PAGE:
Uneasy lies the head that wears the crown

As we mark the departure of Julius Malema, a big player, from our political landscape, we must also remember to shed a tear of sympathy for President Jacob Zuma. You may ask why, given how he has decisively dealt with Malema—and how far ahead of his competitors he seems in the race for Mangaung. But it is important to remember that before he could settle down and say “Mahlamba Ndlopfu”, word had already leaked that some of his comrades wanted him out of office.

Unlike president Thabo Mbeki before him, Zuma was not allowed to enjoy his time in office before someone decided to oust him.
It is not clear whether he committed any fundamental mistakes in that short period after he took over as president of the ANC and then of the country, but clearly someone had deemed him unfit.

It took, if you recall, eight solid years of Mbeki’s presidency for resentment, anger and disillusionment to set in. He was initially allowed the space to govern, even if the ANC’s alliance partners were critical of his policy measures, particularly on privatisation.

You could argue that Mbeki had more room because he was elected uncontested, but that would not provide us with a true picture of the underlying tensions that preceded and dominated the Mafikeng conference in 1997. Once Mbeki was elected president, however, the ANC—in the old spirit of rallying around and supporting its leaders, a spirit it emptily boasts about today—did, in fact, extend a helping hand to him.

Anyone who sought to analyse the president critically was quickly rebuffed in the interests of the unity of the ANC. This was during a period when the party used to argue that any attack on its president was actually aimed at the party itself. I remember Steve Tshwete’s quick rebuttal of Winnie Madikizela-Mandela when she gave an interview in which she said the party was not delivering for the poor.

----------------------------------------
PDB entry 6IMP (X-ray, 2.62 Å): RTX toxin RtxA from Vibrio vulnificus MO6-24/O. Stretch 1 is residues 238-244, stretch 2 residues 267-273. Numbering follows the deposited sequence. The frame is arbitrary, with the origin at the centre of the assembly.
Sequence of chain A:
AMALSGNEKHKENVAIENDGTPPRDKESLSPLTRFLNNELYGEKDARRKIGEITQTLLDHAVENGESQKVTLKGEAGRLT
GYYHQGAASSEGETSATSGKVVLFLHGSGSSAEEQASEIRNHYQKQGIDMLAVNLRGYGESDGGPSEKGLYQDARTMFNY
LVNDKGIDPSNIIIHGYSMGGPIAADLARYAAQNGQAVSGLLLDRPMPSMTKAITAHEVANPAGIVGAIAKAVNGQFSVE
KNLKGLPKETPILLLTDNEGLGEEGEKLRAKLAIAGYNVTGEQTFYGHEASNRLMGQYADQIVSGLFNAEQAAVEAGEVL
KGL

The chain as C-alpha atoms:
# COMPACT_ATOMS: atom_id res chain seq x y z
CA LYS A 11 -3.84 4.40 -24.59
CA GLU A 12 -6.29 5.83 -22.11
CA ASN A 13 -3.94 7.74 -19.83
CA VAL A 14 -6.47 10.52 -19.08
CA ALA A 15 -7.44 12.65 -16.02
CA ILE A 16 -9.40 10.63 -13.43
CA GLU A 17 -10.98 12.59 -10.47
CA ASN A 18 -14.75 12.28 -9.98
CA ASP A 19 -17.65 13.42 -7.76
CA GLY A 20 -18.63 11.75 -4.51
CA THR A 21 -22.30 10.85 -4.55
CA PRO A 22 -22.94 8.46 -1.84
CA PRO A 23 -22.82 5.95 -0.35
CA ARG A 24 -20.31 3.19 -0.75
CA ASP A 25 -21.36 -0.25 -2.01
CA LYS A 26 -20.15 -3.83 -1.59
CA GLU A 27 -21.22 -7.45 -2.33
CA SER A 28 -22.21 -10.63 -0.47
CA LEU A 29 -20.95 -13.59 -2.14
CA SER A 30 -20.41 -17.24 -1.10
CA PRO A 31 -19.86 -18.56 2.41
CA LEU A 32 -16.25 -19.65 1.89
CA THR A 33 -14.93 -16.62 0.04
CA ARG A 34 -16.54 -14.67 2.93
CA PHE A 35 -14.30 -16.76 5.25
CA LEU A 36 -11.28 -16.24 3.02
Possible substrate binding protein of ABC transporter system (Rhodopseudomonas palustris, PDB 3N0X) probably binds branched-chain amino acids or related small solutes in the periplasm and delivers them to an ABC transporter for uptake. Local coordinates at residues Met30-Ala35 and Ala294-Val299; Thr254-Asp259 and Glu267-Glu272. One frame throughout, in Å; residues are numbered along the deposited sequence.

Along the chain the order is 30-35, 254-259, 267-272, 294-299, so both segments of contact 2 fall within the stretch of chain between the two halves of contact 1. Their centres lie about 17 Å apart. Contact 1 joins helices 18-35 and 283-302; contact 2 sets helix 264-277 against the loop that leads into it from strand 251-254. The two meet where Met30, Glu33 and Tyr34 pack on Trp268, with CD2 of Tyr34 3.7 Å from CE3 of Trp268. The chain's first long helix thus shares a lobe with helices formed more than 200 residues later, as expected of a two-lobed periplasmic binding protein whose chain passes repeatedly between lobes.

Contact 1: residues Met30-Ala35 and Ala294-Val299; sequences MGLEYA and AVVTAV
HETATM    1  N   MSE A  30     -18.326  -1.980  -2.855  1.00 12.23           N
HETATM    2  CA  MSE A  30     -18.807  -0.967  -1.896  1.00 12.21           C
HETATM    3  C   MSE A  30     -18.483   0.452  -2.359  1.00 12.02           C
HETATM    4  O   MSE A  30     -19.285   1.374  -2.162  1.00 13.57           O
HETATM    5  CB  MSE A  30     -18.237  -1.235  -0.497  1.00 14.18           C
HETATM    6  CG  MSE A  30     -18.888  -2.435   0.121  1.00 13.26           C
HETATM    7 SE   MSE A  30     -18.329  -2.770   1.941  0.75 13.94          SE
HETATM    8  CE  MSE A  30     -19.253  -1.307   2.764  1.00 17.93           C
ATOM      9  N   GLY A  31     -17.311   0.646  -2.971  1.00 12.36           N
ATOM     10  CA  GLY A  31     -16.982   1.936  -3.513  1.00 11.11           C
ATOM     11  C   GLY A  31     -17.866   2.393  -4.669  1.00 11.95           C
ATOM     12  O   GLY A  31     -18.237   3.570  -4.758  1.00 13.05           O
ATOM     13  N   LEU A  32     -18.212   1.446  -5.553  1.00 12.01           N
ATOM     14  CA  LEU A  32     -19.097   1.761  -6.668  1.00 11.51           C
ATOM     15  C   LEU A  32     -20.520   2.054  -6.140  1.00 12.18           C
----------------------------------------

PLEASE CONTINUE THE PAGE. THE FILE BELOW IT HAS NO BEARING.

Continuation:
“For her to try to denigrate ... the president after the terrible pain she has caused him,” said Tshwete, “not only smacks of insensitivity, but also serves the campaign of those who want to undermine social transformation by questioning the integrity of the most senior leadership of the ANC.”

The point of this regurgitation of history is that Mbeki governed and imposed his style and beliefs on the party for most of the two terms he served. By the time he left, we knew exactly what he thought of the major issues of the day, which is why he generated a substantial layer of critics who specialised in analysing his presidency. By contrast, Zuma is past the halfway stage of his first term and we still do not know where he really stands on any major issues. We have to make do with hints and actions that, now and then, allow us a glimpse of the man behind the grin and the dance.

But the matter of his policy preferences is one for another day. Its relevance here is that the man was not even given a chance to make mistakes before the guns were aimed in his direction. And this drawing of guns was a grave miscalculation to make about Jacob Gedleyihlekisa Zuma. As others have pointed out before, no one in this country can fight a personal battle as well as the man from Nkandla. He is a true warrior who fights to win and ensures that the war never comes back to him again. Now, if he would only use his prowess to fight for the poor and the marginalised in this country.

The kind of guile and viciousness that was used to fight Malema and his immediate lieutenants is the type of fighting we need to knock out and flatten poverty forever. For let it be clear: Malema was not expelled from the party merely because he flouted some ANC regulations. If the enforcement of ill discipline were among the criteria for facing disciplinary charges, many in the party, including the top six officials, would be history.

That Malema misbehaved, repeatedly, is not in question. But that he ended up expelled from the party tells an entirely different tale, of which the infraction of the ANC disciplinary code of conduct is only one element. ANC spokesperson Jackson Mthembu and national disciplinary committee chairperson Derek Hanekom can reiterate as often as they like that they merely followed the ANC constitution, but that does not tell the true story of what is happening. Politically, Malema also miscalculated badly and fought in the wrong weight division.

But although Zuma can legitimately claim that he was not even given a chance to fail before he was put on the defensive, ordinary South Africans should not be saddled with this saga. We should be debating policy preferences for the country and asking whether we necessarily need a change in personnel for this country to function better.

It is tragic that we should be stuck in this pre- and post-Polokwane or pre- and post-Mangaung milieu that dictates every aspect of our lives. Zuma owes us much, much more.

Rapule Tabane

Rapule Tabane

Rapule Tabane is the Mail & Guardian's politics editor. He sometimes worries that he is a sports fanatic, but is in fact just crazy about Orlando Pirates. While he used to love reading only fiction, he is now gradually starting to enjoy political biographies. He was a big fan of Barack Obama, but now accepts that even he is only mortal. Read more from Rapule Tabane